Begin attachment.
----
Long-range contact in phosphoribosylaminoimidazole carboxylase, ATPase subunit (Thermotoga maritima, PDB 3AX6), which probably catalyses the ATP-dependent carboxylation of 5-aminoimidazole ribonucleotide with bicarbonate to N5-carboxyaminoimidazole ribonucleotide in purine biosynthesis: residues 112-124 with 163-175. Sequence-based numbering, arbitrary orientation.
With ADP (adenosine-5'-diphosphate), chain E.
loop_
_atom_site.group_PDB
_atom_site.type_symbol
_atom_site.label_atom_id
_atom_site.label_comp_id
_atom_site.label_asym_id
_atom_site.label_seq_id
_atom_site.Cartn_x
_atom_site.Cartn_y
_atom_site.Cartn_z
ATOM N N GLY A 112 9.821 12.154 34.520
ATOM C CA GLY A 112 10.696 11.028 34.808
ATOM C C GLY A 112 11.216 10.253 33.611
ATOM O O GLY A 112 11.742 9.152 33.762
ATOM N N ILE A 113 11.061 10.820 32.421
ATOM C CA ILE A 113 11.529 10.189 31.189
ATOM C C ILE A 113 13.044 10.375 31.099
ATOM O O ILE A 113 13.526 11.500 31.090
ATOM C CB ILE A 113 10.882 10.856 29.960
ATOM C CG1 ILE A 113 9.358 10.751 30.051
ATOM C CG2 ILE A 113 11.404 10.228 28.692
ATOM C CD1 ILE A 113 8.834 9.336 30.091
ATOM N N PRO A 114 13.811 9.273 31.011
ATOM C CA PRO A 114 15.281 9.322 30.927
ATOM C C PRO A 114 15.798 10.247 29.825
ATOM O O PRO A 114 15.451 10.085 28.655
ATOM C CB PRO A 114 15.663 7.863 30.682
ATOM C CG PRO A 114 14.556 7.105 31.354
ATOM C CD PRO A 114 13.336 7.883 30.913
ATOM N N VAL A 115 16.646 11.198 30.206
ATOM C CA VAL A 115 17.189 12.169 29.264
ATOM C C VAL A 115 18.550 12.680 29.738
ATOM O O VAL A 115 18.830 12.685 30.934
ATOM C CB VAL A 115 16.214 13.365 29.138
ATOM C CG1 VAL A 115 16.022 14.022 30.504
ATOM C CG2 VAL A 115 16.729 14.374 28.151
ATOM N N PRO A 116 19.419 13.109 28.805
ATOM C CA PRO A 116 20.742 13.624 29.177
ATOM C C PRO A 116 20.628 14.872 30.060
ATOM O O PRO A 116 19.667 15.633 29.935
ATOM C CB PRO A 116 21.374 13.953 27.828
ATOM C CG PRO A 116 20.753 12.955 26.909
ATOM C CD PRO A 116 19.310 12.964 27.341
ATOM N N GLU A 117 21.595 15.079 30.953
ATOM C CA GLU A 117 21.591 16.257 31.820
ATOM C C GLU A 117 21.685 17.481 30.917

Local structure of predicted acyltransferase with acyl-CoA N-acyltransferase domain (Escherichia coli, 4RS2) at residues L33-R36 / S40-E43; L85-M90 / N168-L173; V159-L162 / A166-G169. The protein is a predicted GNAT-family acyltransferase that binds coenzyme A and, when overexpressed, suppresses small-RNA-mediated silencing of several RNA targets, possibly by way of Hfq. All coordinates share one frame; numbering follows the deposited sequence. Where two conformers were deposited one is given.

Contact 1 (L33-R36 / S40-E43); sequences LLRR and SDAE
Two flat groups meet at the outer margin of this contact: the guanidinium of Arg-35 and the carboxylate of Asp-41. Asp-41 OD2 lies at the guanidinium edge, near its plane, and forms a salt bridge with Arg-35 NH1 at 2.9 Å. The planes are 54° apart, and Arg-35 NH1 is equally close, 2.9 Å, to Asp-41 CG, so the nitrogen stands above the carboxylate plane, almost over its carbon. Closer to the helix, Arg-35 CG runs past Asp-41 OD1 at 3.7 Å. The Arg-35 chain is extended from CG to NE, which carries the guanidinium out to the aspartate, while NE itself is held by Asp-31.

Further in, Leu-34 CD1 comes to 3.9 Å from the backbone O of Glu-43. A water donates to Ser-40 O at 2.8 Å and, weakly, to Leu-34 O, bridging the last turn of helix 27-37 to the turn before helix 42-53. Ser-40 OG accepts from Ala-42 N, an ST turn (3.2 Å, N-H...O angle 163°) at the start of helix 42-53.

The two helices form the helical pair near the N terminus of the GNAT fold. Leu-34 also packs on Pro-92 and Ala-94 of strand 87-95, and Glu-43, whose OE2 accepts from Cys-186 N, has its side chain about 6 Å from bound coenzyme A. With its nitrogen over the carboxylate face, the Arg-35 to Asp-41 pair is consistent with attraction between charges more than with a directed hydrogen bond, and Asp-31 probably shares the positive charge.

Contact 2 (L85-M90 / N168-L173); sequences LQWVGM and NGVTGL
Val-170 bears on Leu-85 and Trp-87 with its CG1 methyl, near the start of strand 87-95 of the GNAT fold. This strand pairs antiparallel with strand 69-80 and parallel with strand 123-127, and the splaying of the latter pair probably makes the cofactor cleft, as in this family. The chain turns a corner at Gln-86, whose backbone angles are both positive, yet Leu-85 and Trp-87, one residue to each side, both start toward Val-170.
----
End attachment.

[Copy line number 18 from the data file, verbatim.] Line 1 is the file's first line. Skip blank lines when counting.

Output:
ATOM C CA ILE A 113 11.529 10.189 31.189